8. I could not agree more! This is EXACTLY the problem I am having with my 8-year-old. We try to be 100% gluten-free, but there seem to be so many times when we make a tiny mistake... or don't know if we have. Then she may have a really bad day or two (cranky, irritable, tired, mopey, burping) and I have to guess what the culprit was. To make it worse, even though I have explained all this to her school, I fear the teachers, principal, and even the school nurse, don't take it as seriously as they should. Or rather, they think that since it has been 6 months gluten-free there should be no more problems, so they blame her mood on.... her. I wish it were simpler, but we don't live in a bubble. Don't you wish there was a handy little tester that you could put each food into and see if it contained gluten? I saw something of this sort on the Internet for a huge price, but when I asked about it, they said they had not even really developed it yet for consumers. My thoughts are with you and if you find a solution, please let me know. Hiden sources of gluten and CC is the worst!
  9. My daughter loves the Annies gluten-free Mac and Cheese. And since I make it for her and the regular kraft orange stuff for my son I can throw in a bit of the kraft cheese on top of hers to make it extra cheesy. I like it too. I agree with everyone about not going half way... or even 97% of the way, as we seem to be doing. We try to be 100% but it seems that every week there is a chance to mess up somehow, even if it is in a tiny way. And then my daughter suffers and we all suffer. We have our 6 month followup today and I'm curious to see how my daughter's blood test will look compared to the first one. And I'm also curious to see if she has the gene... although since she has celiac she has to also have the gene. I'd like to know which one though, since there are at least 2 that can cause celiac. Good luck....
  10. Thanks everyone..... I am going to take the high road and bring a good attitude, our own turkey, stuffing (either in or outside the bird), and some gluten-free desserts for everyone to share. As usual, the practical matters are not really a problem. I was upset because of my history with my mother and feeling that she was not taking me or my daughter's situation seriously. I do realize that there is a learning curve about celiac. I tend to forget that only 2 months ago I knew absolutely nothing on the subject at all....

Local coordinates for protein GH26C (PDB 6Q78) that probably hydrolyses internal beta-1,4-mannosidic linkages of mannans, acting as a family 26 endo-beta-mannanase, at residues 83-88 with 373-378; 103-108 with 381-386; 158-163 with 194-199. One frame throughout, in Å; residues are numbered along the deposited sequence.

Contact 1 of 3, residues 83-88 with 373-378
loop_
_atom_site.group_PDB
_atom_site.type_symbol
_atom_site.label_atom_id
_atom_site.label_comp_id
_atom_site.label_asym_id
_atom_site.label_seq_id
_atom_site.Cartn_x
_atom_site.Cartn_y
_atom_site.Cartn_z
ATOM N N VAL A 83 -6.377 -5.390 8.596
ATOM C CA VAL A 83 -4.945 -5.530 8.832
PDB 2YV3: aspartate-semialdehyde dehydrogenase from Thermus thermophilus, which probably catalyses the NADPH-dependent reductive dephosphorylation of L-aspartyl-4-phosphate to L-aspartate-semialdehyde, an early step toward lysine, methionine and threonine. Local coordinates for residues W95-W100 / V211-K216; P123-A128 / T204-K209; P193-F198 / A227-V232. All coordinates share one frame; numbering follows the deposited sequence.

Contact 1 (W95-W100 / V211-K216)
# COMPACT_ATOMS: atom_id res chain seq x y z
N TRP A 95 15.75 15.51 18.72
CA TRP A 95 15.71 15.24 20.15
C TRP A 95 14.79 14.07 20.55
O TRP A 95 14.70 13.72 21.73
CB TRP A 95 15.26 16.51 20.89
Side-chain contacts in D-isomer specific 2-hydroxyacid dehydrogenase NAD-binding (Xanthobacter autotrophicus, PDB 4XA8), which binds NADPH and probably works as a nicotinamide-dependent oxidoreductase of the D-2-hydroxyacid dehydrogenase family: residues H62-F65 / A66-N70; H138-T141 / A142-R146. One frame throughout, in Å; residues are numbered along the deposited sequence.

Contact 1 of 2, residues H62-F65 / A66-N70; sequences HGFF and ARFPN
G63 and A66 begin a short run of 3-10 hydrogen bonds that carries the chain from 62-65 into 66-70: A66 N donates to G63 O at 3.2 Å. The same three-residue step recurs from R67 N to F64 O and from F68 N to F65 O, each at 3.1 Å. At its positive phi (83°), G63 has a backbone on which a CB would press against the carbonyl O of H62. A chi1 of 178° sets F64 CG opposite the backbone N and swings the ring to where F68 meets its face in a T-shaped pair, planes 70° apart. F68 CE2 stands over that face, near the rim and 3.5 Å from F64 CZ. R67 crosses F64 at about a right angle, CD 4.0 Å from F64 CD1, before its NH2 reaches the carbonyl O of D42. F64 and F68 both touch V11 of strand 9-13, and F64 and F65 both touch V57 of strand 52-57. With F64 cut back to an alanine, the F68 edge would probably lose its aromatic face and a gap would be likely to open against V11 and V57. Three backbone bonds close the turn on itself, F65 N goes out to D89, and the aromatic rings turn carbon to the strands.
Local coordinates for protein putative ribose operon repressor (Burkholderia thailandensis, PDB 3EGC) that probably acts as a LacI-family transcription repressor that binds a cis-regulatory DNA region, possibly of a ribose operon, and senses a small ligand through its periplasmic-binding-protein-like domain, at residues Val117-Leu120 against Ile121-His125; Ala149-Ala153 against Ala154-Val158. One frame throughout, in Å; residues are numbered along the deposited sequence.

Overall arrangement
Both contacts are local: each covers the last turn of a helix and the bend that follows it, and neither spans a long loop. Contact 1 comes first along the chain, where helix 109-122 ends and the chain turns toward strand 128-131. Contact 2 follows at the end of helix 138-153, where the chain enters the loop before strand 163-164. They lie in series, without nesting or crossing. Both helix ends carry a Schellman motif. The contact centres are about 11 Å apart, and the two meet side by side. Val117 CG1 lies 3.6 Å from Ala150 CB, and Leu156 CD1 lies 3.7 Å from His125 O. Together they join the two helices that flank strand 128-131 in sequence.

11. I'm feeling really sad right now about Thanksgiving which is usually one of my favorite holidays. I had called my mother, who hosts the gathering (there are 18 of us all together in 3 generations) weeks ago to offer to make the stuffing so that Rebecca would be able to have the turkey and not feel left out. She agreed, but then suggested we make two turkeys since a 22 pounder was getting hard for her to turn. I said that would be fine and that I would stuff one and she could use her regular stuffing for the other. I then got very excited about making a super stuffing and a few pies that everyone in the family could enjoy. Well tonight she called and said that since she really needed to have a LOT of her stuffing, that she would make a large turkey and I should just bring a small turkey for Rebecca. I agreed, but I said I felt hurt because: A) that would make Rebecca feel like a second class citizen I wouldn't get to share my cooking with everyone C) the implication was that my stuffing would be lousy I explained that my stuffing was not going to be made of saw dust! But she insisted that all my siblings would be disappointed if there was not enough of her stuffing (which by the way is just the bag of pre mixed bread and spices). So now I feel like skipping the whole thing - though I won't cut off my nose to spite my face. It is sad that my Mom can't embrace the diversity of the family and support her grandchild who has just been diagnosed and may be feeling a little tentative herself about what place she has at the Thanksgiving table. I talked with both my sisters about it and they were really supportive. But one of them also added that maybe it would be OK for Rebecca to have the turkey with the bread stuffing since (and this logic defies me) she was only recently diagnosed so therefore she was eating stuff bad for her before so therefore a little more would not be a problem. And this is from a very supportive sister. I feel like crying - honestly. Thanks for listening....